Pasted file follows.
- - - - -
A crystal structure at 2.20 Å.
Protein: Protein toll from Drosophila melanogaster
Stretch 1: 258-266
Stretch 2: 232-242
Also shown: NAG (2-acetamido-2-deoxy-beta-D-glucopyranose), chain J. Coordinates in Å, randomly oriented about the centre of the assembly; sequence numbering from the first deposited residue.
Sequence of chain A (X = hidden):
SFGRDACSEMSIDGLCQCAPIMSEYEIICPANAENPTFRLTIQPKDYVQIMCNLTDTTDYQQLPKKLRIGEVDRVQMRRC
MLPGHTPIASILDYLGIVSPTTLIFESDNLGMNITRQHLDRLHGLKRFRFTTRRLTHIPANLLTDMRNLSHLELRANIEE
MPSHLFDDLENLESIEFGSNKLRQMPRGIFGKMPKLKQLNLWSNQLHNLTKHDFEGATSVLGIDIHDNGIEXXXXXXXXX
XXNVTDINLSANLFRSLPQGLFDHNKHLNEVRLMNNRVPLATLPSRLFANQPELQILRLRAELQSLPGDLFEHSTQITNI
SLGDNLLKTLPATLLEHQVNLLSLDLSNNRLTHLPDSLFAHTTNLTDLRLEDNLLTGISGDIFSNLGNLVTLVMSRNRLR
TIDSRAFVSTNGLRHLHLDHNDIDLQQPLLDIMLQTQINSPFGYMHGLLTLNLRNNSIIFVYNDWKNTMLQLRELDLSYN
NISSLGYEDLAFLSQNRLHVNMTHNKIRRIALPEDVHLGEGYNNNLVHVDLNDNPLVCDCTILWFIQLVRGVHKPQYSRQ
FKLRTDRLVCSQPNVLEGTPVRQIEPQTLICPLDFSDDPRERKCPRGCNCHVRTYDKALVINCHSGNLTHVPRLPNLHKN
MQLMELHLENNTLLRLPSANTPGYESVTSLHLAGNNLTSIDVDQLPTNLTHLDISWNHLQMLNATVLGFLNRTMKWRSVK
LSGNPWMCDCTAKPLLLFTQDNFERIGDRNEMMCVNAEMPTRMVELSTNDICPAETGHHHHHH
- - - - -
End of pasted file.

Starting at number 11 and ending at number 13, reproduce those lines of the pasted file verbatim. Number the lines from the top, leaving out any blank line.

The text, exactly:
SLGDNLLKTLPATLLEHQVNLLSLDLSNNRLTHLPDSLFAHTTNLTDLRLEDNLLTGISGDIFSNLGNLVTLVMSRNRLR
TIDSRAFVSTNGLRHLHLDHNDIDLQQPLLDIMLQTQINSPFGYMHGLLTLNLRNNSIIFVYNDWKNTMLQLRELDLSYN
NISSLGYEDLAFLSQNRLHVNMTHNKIRRIALPEDVHLGEGYNNNLVHVDLNDNPLVCDCTILWFIQLVRGVHKPQYSRQ